Echinococcosis transmission on the Tibetan Plateau

Craig, PS, Giraudoux, P, Wang, ZH and Wang, Q 2019, 'Echinococcosis transmission on the Tibetan Plateau' , Advances in Parasitology, 104 , pp. 165-246.

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Since the mid-1990s detailed studies and field investigations on the Tibetan Plateau have revealed human echinococcosis to be an under-reported major public health problem, particularly in the dominant pastoral communities in the eastern and central regions. Human prevalence surveys showed that cystic echinococcosis (CE, caused by Echinococcus granulosus) and alveolar echinococcosis (AE, caused by Echinococcus multilocularis) are co-endemic with higher burdens of each disease than other endemic world regions. Epidemiological investigations identified some major risk factors for human CE and AE including dog ownership, husbandry practices and landscape features. Dogs appear to be the major zoonotic reservoir for both E. granulosus and E. multilocularis, but the latter is also transmitted in complex wildlife cycles. Small mammal assemblages especially of vole and pika species thrive on the Plateau and contribute to patterns of E. multilocularis transmission which are influenced by landscape characteristics and anthropogenic factors. Tibetan foxes are a principal definitive host for both E. multilocularis and E. shiquicus. In 2006 a national echinococcosis control programme was initiated in Tibetan communities in northwest Sichuan Province and rolled out to all of western China by 2010, and included improved surveillance (and treatment access) of human disease and regular deworming of dogs with annual copro-testing. Control of echinococcosis in Tibetan pastoral communities poses a difficult challenge for delivery and sustainability.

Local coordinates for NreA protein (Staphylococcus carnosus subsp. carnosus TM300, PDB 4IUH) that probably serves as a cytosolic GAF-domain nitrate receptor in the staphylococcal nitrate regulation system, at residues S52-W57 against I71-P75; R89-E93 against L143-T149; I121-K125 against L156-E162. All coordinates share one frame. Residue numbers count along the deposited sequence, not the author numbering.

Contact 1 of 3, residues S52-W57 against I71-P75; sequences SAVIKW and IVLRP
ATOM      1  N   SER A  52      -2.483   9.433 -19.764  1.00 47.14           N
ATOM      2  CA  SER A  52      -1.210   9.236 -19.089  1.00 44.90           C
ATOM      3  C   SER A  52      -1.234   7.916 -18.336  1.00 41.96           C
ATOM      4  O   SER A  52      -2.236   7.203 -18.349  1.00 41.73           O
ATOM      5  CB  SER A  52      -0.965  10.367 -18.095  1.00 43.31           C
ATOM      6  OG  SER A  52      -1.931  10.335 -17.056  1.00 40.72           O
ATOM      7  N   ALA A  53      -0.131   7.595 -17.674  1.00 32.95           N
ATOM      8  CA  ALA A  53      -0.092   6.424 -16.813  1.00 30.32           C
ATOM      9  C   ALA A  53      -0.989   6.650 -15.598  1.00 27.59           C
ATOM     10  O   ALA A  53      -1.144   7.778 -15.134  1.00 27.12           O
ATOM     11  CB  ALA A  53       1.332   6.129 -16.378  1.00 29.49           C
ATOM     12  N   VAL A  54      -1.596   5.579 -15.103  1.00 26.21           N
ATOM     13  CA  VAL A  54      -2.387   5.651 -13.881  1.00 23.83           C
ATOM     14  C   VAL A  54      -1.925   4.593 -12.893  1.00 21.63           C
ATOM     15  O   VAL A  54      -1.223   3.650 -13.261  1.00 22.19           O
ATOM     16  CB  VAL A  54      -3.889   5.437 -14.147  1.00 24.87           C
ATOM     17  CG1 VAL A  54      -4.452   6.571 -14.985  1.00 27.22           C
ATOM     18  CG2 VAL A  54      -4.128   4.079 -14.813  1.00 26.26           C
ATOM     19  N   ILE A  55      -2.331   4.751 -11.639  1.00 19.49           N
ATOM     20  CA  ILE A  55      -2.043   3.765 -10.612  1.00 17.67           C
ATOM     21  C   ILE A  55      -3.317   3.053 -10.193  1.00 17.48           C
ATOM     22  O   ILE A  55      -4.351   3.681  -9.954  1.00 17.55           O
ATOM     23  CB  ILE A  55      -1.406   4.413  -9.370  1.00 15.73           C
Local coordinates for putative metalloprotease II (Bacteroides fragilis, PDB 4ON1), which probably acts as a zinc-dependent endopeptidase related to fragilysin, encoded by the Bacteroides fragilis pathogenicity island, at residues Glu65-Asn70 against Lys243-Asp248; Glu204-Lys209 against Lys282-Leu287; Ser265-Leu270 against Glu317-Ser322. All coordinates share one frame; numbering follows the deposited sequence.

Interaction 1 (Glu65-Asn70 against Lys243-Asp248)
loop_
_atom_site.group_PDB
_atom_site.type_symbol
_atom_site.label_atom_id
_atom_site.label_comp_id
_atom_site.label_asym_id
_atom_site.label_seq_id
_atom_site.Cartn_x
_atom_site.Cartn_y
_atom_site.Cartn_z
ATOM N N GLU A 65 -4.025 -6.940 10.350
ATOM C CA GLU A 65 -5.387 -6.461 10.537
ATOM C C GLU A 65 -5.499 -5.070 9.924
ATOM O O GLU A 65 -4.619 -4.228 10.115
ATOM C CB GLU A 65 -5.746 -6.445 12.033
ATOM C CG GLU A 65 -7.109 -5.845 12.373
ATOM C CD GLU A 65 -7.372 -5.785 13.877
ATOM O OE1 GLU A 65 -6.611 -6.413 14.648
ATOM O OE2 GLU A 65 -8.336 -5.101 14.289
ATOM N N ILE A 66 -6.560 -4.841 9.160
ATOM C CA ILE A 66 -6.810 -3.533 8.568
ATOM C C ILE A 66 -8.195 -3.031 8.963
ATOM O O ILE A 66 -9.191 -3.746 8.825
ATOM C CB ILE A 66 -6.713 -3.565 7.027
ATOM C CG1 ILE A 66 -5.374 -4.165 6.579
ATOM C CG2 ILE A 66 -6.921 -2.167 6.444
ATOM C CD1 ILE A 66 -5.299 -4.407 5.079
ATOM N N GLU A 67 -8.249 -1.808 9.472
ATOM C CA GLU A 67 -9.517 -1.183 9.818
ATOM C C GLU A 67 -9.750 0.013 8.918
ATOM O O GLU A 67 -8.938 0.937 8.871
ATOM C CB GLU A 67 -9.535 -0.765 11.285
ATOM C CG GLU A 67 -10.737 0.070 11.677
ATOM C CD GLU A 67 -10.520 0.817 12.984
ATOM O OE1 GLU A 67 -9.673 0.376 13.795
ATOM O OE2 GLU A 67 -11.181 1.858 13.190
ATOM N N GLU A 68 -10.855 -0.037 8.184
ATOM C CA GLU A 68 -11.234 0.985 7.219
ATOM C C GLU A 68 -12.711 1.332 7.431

Item Type: Article
Additional Information: ISBN: 978-0-12-817716-7
Schools: Schools > School of Environment and Life Sciences
Journal or Publication Title: Advances in Parasitology
Publisher: Elsevier
ISSN: 2163-6079
SWORD Depositor: Publications Router
Depositing User: Publications Router
Date Deposited: 13 May 2019 08:09
Last Modified: 27 Aug 2021 21:24

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